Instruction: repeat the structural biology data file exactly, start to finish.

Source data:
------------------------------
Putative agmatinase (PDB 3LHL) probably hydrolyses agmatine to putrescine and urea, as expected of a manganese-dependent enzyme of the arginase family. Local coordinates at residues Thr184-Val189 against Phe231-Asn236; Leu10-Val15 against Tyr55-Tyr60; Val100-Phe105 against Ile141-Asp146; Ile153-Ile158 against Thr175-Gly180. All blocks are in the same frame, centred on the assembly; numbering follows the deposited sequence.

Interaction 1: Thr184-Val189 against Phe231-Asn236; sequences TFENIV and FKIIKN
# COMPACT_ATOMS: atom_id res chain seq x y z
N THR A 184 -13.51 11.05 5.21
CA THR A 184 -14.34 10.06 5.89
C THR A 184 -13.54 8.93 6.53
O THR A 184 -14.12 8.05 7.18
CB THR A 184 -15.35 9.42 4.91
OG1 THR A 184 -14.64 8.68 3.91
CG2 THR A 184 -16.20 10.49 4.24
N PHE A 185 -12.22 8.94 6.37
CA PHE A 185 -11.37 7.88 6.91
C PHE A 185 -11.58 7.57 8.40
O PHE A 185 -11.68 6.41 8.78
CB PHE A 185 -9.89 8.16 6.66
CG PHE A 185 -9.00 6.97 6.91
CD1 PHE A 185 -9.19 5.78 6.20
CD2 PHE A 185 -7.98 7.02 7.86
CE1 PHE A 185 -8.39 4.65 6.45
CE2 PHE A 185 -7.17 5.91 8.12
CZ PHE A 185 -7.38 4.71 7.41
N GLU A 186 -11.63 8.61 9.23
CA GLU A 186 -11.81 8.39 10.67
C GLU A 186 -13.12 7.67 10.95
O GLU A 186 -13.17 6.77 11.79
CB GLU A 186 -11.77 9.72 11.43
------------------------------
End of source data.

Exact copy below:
Putative agmatinase (PDB 3LHL) probably hydrolyses agmatine to putrescine and urea, as expected of a manganese-dependent enzyme of the arginase family. Local coordinates at residues Thr184-Val189 against Phe231-Asn236; Leu10-Val15 against Tyr55-Tyr60; Val100-Phe105 against Ile141-Asp146; Ile153-Ile158 against Thr175-Gly180. All blocks are in the same frame, centred on the assembly; numbering follows the deposited sequence.

Interaction 1: Thr184-Val189 against Phe231-Asn236; sequences TFENIV and FKIIKN
# COMPACT_ATOMS: atom_id res chain seq x y z
N THR A 184 -13.51 11.05 5.21
CA THR A 184 -14.34 10.06 5.89
C THR A 184 -13.54 8.93 6.53
O THR A 184 -14.12 8.05 7.18
CB THR A 184 -15.35 9.42 4.91
OG1 THR A 184 -14.64 8.68 3.91
CG2 THR A 184 -16.20 10.49 4.24
N PHE A 185 -12.22 8.94 6.37
CA PHE A 185 -11.37 7.88 6.91
C PHE A 185 -11.58 7.57 8.40
O PHE A 185 -11.68 6.41 8.78
CB PHE A 185 -9.89 8.16 6.66
CG PHE A 185 -9.00 6.97 6.91
CD1 PHE A 185 -9.19 5.78 6.20
CD2 PHE A 185 -7.98 7.02 7.86
CE1 PHE A 185 -8.39 4.65 6.45
CE2 PHE A 185 -7.17 5.91 8.12
CZ PHE A 185 -7.38 4.71 7.41
N GLU A 186 -11.63 8.61 9.23
CA GLU A 186 -11.81 8.39 10.67
C GLU A 186 -13.12 7.67 10.95
O GLU A 186 -13.17 6.77 11.79
CB GLU A 186 -11.77 9.72 11.43